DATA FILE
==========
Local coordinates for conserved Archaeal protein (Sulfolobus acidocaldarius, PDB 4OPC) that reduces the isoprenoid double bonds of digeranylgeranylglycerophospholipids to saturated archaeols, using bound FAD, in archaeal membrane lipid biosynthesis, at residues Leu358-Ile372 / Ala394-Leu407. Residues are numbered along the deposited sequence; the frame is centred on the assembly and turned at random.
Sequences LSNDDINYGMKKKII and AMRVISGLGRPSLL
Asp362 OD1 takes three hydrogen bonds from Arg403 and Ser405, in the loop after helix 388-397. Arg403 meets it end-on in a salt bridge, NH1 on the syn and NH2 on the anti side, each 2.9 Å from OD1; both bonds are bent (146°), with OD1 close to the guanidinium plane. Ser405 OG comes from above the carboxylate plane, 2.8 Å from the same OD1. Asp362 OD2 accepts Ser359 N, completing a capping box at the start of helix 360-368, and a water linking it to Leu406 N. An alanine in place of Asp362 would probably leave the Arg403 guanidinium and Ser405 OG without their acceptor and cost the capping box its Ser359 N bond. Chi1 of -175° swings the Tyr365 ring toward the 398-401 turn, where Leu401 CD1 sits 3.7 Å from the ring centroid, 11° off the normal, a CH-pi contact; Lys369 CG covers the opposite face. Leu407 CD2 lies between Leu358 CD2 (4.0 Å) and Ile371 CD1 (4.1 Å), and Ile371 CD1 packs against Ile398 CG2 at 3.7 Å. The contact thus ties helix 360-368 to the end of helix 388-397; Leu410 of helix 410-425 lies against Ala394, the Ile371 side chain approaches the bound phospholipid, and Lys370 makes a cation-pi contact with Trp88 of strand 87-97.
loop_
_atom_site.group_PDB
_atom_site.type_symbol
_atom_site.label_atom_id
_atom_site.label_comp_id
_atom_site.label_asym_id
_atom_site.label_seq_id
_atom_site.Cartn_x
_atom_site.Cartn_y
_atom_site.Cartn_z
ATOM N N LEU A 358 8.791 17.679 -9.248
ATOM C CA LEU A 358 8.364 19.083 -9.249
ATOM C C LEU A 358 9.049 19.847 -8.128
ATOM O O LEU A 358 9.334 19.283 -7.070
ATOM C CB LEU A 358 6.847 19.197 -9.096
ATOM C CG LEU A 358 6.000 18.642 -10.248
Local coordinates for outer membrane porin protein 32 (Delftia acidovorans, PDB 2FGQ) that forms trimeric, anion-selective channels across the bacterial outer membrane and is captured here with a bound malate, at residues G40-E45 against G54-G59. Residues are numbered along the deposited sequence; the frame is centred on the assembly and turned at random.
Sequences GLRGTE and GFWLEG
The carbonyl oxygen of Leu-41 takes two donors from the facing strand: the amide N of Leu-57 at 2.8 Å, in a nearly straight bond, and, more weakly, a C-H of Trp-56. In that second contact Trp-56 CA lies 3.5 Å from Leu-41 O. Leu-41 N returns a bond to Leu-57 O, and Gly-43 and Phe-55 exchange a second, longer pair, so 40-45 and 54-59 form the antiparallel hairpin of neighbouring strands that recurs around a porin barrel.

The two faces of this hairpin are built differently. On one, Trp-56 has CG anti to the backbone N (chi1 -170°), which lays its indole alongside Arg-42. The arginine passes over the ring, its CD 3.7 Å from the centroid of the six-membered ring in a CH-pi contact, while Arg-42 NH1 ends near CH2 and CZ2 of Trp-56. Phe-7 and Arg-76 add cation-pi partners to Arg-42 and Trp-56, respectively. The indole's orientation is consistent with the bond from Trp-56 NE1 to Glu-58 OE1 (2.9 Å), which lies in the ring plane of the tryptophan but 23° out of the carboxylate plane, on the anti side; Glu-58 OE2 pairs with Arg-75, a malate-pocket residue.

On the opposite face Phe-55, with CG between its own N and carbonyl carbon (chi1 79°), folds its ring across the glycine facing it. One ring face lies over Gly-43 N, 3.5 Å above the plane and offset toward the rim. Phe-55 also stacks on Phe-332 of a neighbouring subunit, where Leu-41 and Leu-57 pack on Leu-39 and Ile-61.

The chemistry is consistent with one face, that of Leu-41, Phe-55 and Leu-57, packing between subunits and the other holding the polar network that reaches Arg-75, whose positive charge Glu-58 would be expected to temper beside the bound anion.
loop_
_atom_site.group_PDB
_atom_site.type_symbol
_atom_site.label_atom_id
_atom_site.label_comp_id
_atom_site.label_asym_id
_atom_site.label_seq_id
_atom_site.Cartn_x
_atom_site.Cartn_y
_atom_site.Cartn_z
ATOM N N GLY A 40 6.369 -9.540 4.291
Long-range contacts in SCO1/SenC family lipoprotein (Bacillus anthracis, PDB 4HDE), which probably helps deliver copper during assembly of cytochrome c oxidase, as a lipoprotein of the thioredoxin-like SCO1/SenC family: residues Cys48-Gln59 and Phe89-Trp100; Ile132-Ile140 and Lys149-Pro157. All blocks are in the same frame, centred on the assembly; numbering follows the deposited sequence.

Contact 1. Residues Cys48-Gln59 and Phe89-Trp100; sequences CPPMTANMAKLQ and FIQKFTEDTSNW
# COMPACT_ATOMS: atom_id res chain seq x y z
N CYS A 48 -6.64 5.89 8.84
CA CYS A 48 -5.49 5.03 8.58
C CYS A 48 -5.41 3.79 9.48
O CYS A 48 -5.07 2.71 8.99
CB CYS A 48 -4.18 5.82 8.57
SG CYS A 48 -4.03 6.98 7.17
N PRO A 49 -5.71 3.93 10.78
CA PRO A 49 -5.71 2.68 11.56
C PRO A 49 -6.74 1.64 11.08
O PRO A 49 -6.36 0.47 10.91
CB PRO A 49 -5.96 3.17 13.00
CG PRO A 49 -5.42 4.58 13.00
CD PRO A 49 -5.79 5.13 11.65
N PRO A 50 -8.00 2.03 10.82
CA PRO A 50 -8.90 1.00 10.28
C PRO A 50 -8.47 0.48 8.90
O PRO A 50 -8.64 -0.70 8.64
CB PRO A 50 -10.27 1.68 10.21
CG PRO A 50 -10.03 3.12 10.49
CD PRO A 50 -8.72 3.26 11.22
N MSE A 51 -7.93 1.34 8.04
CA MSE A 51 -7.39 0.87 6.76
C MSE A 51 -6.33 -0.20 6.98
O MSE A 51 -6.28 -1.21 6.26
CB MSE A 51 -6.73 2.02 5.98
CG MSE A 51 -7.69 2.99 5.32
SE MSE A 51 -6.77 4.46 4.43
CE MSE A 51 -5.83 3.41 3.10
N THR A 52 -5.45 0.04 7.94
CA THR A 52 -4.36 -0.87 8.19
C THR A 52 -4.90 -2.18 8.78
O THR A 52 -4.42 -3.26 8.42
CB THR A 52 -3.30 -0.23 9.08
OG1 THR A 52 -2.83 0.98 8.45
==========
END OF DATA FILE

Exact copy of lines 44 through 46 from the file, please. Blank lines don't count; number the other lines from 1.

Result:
CB CYS A 48 -4.18 5.82 8.57
SG CYS A 48 -4.03 6.98 7.17
N PRO A 49 -5.71 3.93 10.78